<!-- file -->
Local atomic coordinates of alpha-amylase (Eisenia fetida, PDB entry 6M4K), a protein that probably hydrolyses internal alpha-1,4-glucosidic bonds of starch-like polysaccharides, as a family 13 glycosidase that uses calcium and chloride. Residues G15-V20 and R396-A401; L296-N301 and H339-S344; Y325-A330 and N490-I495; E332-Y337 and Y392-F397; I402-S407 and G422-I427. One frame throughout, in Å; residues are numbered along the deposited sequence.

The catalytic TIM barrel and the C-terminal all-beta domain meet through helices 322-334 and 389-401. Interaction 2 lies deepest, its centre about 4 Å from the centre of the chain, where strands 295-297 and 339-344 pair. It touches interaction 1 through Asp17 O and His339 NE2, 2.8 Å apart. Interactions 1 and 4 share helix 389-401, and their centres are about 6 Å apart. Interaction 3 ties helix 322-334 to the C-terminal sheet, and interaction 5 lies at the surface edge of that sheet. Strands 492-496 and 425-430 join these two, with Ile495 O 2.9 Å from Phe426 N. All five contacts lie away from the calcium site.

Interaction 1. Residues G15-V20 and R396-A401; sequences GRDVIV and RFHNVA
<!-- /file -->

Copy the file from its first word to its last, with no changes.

Local atomic coordinates of alpha-amylase (Eisenia fetida, PDB entry 6M4K), a protein that probably hydrolyses internal alpha-1,4-glucosidic bonds of starch-like polysaccharides, as a family 13 glycosidase that uses calcium and chloride. Residues G15-V20 and R396-A401; L296-N301 and H339-S344; Y325-A330 and N490-I495; E332-Y337 and Y392-F397; I402-S407 and G422-I427. One frame throughout, in Å; residues are numbered along the deposited sequence.

The catalytic TIM barrel and the C-terminal all-beta domain meet through helices 322-334 and 389-401. Interaction 2 lies deepest, its centre about 4 Å from the centre of the chain, where strands 295-297 and 339-344 pair. It touches interaction 1 through Asp17 O and His339 NE2, 2.8 Å apart. Interactions 1 and 4 share helix 389-401, and their centres are about 6 Å apart. Interaction 3 ties helix 322-334 to the C-terminal sheet, and interaction 5 lies at the surface edge of that sheet. Strands 492-496 and 425-430 join these two, with Ile495 O 2.9 Å from Phe426 N. All five contacts lie away from the calcium site.

Interaction 1. Residues G15-V20 and R396-A401; sequences GRDVIV and RFHNVA